Things are mostly calm here, but there is more than a whiff of fear in the air---Most ATM's in Krakow are empty, the gas station we use is out of fuel, but thankfully supermarkets and local stores are still seemingly well stocked, and people are mostly trying to go about life as normal, while at the same time getting ready for the unknown.

              Today I wanted to so something, tired of feeling helpless, so I tried to go donate blood, but when I got to the hospital, there was already a huge line of would-be volunteers in front of me, and the people at the registration tent said that all over Poland there are more donors than can be accommodated. At Ania's work, most of her fellow officers, all also crime scene technicians, decided to send their bulletproof vests to Ukrainian volunteer fighters, and Polish people all over the country are opening their homes to total strangers, scared, desperate people, many of whom can't even say "Thank You" to their hosts in Polish, but who are clearly grateful and overwhelmed for such kindness.

              Poland may not be perfect, and the ultra-conservative Polish government certainly isn't my cup of tea on most issues, but I am so impressed with and moved by the compassion and decency of the Polish people right now, (most of whom don't have a lot to spare themselves, certainly by American standards) selflessly doing all they can to reach out to others in need...

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              • #8
                Thank you so much for the updates MM. I've been thinking of you also and wondering what you were experiencing, so thank you for letting us know. It is so intensely fraught for us all to watch this aggression; and yes, inspiring too (as well as horrifying) to watch normal citizens have to (and want to) take up arms. As a Jewish person who had family in the resistance it hits very close to home. Keep us posted.

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                • #9
                  Thanks for the updates Matthew, and keep us posted. I heard on a newscast this morning that the citizens of Poland were meeting the Ukrainian refugees as they crossed the border and giving them food and water. Wonderful to hear that. Take care my friend.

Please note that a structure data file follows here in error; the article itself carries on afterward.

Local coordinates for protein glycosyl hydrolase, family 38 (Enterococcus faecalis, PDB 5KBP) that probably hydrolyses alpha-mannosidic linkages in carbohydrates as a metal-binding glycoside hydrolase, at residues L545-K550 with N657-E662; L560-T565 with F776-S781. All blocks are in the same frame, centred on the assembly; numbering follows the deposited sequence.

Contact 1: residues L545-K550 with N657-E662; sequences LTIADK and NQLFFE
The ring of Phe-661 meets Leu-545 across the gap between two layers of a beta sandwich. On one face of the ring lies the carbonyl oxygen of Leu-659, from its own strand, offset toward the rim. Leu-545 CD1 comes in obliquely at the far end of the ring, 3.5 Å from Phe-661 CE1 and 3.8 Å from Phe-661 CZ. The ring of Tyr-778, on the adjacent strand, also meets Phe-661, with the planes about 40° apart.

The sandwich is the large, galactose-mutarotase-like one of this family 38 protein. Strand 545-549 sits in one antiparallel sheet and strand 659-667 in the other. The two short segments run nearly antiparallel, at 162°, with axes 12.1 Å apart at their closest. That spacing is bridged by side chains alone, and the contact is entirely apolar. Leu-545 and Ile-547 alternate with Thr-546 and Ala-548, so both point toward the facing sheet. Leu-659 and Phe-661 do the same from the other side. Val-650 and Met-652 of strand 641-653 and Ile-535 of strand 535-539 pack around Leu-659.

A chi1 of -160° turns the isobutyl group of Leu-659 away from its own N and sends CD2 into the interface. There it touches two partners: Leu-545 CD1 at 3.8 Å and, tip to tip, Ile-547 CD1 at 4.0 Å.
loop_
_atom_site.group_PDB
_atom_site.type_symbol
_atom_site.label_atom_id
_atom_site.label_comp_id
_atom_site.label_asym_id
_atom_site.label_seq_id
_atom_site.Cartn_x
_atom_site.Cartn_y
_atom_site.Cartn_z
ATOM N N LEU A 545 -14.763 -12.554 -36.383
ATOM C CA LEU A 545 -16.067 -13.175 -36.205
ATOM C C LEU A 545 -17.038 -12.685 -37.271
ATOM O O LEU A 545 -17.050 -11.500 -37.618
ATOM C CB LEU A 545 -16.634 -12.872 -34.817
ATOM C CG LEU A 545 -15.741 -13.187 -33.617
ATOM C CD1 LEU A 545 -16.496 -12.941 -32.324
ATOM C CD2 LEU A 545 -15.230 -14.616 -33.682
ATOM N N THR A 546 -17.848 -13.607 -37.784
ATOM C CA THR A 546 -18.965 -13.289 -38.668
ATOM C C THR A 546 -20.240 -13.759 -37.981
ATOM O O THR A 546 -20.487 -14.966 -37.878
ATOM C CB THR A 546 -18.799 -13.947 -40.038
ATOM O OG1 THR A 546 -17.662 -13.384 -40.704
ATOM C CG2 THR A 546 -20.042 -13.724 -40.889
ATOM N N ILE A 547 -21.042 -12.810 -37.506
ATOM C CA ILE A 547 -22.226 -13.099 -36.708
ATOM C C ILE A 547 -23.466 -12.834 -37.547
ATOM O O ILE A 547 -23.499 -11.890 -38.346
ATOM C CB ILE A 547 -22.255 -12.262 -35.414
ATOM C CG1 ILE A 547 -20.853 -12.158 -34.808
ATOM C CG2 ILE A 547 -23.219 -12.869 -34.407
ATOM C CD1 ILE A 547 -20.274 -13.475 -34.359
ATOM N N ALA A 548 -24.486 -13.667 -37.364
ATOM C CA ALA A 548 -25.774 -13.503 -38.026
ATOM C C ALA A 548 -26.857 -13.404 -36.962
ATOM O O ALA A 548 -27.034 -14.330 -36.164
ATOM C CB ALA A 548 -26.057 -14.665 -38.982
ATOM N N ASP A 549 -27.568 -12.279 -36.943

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                  • #10
                    Take care Matthew!

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                    • #11
                      Good luck, Matthew!

                      I loved how Poland said refugees with pets would be welcomed.

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                      • #12
                        Your adopted country, Matthew, has set an example for the world. Stay safe and keep us informed.

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                        • #13
                          Matthew, my heart is with you, Ania, the people of Poland and of course the people of Ukraine. You are all courageous and inspiring. Godspeed.

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                          • #14
                            Best to you Matthew- thanks for the insights.

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                            • #15
                              Thanks everybody, your kind words and well wishes are much appreciated.

                              As for now, Ania and myself are fine, but things are certainly uncertain around Krakow, and I assume all of Poland, with some 700,000 (800,000?) refugees having crossed over the border in the past few days. It is a logistical nightmare, trying to feed and house that amount of people, and of course Poland is not a wealthy nation, so the government is clearly feeling the pressure, but I can't say strongly enough how incredibly proud I am of the Polish people, ordinary, private citizens filled with love and concern for their neighbors, in almost all cases literally total strangers, not even speaking a common language, who are stepping up, opening their homes or otherwise doing what they can to try to make this devastating and needless situation a little less horrible. I can't help but think back to the incredible, heartfelt response my fellow Americans answered with to the people of New Orleans after Katrina back in 2005, back when Americans came together to help one another regardless of petty differences, which sadly seems like 3 lifetimes ago...

                              Personally, I got sick of feeling helpless, and didn't know how I could best help via official volunteer channels, not being fluent in Polish (I can't tell you how much I hate having to keep writing that, but I am improving significantly all the time, with hard work and another 7 years here I should be on a 2nd grader's level) and not speaking any Ukrainian, so for the past few afternoons I have been going down to Krakow's main train station with a few cases of bottled water and a few boxes of chocolate bars to give to anyone arriving at the station. I know it is not much, literally about the least I could do, but the heartfelt, heartbreaking words of gratitude I receive in exchange, especially from the little children, (from what I can tell, 95% of the Ukrainian refugees are women and children, along with a small handful of elderly men) sometimes are almost too much to take. I really wish I could do more, but it makes me realize anew just how blessed I have been in this world...

                              Hope everyone out there is well, take care of each other,

                              MM
                              Last edited by MormonMatthew; 03-06-2022, 04:36 AM.